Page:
Server and desktop virtualization giant VMware has opened up beta testing on its latest desktop hypervisor, Workstation 7.1.
Workstation 7 was announced last October in the wake of Microsoft's Windows 7 blitz. Workstation 7 was based on a variant of the VMware hypervisor, and it can carve up a desktop PC, laptop, or workstation into virtual machines that span four virtual processors and up to 32GB per guest.
Workstation, like the old GSX Server and the Fusion hypervisor for Intel-based Apple desktops and laptops, is what is known as a type 2 or hosted hypervisor, where the hypervisor runs atop Windows or Linux and then allows multiple and different operating systems to be run side-by-side on the hypervisor. This is distinct from the ESX Server hypervisor, which runs on bare-metal and offers more isolation and security; the host operating system in a type 2 setup is a single point of failure, but then again, so is the hypervisor itself.
With Workstation 7.1, VMware is cranking the size of virtual machine guests up so they can span eight virtual processors; memory stays the same at 32GB per guest OS, however. The updated code also allows for virtual disks to be scaled up to 2TB for each VM.
While Workstation 7 supports over 200 different operating systems already, with 7.1 the hypervisor will be able to wrap lovingly around one more: the Fedora 12 Linux development release sponsored by Red Hat, which is popular with the techie crowd.
The updated hypervisor will include a number of other nips and tucks, such as hardware-accelerated OpenGL 2.1 support in the WDDM driver for Windows 7 and Windows Vista guest operating systems. VMware has run benchmarks that show some graphics applications delivering 80 per cent better performance with the new drivers and OpenGL 2.1 support. (Of course, that may be as much of an indicator of how awful virtual graphics were before as it is of how close virtualized graphics are getting to native performance.)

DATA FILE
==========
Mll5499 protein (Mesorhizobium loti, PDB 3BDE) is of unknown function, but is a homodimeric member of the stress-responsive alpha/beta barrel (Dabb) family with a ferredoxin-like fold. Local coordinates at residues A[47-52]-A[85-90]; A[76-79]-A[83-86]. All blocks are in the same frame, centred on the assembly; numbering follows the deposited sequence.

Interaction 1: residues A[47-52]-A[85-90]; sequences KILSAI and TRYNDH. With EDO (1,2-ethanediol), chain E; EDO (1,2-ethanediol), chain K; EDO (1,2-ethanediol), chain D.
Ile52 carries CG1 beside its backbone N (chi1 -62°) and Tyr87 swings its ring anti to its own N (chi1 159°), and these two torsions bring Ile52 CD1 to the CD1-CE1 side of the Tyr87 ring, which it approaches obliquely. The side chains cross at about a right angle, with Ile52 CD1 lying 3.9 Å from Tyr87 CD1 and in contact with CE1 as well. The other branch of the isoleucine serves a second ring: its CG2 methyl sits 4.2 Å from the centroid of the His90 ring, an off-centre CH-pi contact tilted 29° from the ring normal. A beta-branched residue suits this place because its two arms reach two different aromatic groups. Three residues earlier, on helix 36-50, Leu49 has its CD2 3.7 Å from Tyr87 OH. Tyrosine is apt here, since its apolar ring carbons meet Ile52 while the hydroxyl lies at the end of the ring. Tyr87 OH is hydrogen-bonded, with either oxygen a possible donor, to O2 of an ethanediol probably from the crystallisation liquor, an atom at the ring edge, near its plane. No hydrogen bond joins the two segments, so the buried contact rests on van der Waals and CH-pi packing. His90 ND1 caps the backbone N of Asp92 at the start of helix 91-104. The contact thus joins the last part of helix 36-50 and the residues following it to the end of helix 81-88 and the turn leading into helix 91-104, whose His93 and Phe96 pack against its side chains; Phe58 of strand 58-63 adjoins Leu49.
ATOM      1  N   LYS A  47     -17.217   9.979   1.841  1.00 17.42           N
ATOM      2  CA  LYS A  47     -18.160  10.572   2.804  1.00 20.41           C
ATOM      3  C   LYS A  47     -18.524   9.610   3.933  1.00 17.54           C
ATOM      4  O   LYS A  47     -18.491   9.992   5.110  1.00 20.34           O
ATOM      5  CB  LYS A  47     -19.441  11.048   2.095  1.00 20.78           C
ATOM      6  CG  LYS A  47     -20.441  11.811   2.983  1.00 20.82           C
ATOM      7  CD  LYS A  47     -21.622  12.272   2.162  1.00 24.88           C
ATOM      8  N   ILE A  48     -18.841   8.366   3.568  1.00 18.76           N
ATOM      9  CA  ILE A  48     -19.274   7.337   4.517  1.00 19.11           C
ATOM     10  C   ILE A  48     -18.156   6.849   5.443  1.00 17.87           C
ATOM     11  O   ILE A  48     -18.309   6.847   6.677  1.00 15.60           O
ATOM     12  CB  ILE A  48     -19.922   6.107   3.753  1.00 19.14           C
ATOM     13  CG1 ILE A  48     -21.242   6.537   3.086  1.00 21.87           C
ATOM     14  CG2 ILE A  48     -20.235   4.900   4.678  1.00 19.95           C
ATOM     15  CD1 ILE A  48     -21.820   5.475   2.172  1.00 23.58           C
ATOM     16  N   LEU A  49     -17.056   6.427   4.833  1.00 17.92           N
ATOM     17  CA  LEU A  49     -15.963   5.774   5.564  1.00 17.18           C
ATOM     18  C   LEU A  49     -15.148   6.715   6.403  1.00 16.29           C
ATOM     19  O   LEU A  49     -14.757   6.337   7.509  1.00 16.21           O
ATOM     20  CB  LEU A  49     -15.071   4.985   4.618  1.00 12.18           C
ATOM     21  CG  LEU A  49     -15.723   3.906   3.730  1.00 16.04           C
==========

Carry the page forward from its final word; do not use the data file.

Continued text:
Workstation 7.1 also includes a tool to import and export guest virtual machines that adhere to the OVF 1.0 format, notably those created to run atop ESX Server 4.0. The update also allows for applications running inside a VM to be launched directly from the start menu or task bar of the host operating system, and Workstation 7.1 now has the ability to go online and get patches from VMware over the Internet and install them, much as operating systems have online updates.
You can take a look at the beta of Workstation 7.1 here. No word on where it will come to market. The current Workstation 7 costs $189 per PC, with upgrades from prior versions running $99. ®